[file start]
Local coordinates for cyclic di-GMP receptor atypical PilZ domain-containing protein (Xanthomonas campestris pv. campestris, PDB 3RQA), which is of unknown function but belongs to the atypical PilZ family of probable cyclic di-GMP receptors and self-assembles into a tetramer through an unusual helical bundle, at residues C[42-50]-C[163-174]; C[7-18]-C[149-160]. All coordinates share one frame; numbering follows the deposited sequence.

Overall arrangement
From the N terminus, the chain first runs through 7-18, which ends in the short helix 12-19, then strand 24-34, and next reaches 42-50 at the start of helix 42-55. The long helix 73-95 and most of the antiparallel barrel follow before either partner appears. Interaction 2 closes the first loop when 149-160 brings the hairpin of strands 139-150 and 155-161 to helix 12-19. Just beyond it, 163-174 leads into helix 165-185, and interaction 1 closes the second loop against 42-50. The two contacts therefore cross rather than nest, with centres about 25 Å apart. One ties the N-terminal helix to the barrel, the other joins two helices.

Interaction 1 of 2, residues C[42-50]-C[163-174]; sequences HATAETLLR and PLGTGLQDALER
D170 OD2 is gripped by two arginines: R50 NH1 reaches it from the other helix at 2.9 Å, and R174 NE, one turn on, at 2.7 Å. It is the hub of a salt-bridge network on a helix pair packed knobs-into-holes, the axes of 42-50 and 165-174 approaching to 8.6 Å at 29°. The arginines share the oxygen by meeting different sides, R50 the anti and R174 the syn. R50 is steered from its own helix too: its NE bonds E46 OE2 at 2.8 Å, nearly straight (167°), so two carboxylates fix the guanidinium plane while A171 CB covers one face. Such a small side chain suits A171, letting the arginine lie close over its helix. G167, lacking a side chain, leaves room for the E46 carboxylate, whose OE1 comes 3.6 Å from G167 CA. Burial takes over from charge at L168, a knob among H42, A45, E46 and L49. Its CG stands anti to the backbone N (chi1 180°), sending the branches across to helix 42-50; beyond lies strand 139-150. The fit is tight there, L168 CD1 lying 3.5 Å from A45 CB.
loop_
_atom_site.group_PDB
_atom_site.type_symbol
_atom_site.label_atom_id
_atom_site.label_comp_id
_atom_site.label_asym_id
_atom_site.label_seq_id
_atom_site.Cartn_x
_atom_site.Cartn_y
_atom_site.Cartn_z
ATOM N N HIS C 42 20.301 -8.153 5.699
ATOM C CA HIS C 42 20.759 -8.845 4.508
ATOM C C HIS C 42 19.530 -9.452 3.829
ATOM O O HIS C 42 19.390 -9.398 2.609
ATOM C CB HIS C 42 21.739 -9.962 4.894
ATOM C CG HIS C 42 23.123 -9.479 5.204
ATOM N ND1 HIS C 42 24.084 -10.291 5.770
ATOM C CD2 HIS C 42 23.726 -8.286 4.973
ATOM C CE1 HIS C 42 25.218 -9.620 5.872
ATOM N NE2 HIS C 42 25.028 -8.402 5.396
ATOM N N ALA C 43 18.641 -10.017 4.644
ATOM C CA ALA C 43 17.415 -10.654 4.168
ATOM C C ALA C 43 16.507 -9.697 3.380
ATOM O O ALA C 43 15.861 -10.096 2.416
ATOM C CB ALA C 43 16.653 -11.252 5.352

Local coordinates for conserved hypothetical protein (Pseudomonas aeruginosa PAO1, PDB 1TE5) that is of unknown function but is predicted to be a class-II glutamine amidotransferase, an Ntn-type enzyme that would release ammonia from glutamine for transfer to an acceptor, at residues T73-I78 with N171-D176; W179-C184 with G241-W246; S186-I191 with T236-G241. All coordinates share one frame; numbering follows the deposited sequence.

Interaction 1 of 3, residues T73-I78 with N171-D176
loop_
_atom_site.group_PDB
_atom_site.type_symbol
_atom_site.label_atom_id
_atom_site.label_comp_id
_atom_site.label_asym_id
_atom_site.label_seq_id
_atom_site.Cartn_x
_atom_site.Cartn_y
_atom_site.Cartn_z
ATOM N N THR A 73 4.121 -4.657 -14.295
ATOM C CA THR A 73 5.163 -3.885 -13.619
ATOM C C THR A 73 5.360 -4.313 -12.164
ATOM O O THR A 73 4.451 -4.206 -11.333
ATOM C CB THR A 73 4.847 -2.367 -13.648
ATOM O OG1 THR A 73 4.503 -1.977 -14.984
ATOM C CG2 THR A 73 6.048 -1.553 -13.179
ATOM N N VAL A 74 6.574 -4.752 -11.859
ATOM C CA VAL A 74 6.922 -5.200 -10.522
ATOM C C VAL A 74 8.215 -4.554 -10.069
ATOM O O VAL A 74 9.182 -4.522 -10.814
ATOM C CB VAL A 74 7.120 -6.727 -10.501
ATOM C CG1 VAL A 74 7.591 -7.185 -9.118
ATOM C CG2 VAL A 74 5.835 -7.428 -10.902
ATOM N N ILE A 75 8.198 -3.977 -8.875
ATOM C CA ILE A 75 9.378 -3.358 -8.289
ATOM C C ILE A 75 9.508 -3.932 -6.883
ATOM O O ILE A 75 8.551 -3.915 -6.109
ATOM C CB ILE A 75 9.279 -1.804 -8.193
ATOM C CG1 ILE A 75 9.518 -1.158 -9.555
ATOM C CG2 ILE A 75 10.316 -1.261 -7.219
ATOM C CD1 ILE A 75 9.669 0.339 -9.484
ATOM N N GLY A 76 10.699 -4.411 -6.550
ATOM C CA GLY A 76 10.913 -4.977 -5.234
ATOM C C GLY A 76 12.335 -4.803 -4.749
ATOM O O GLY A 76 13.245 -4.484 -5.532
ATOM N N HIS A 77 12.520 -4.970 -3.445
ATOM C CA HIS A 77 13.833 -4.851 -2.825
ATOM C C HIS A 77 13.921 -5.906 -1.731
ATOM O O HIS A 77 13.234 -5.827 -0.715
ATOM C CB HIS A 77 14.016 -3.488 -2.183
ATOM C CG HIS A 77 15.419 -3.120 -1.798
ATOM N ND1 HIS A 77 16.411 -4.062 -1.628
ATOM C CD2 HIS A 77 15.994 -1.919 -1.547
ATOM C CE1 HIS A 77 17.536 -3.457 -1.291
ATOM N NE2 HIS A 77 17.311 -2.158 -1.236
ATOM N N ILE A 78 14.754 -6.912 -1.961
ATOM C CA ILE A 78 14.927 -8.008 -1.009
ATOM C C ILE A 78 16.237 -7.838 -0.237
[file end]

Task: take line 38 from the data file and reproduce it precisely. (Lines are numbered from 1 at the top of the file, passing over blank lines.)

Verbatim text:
_atom_site.label_asym_id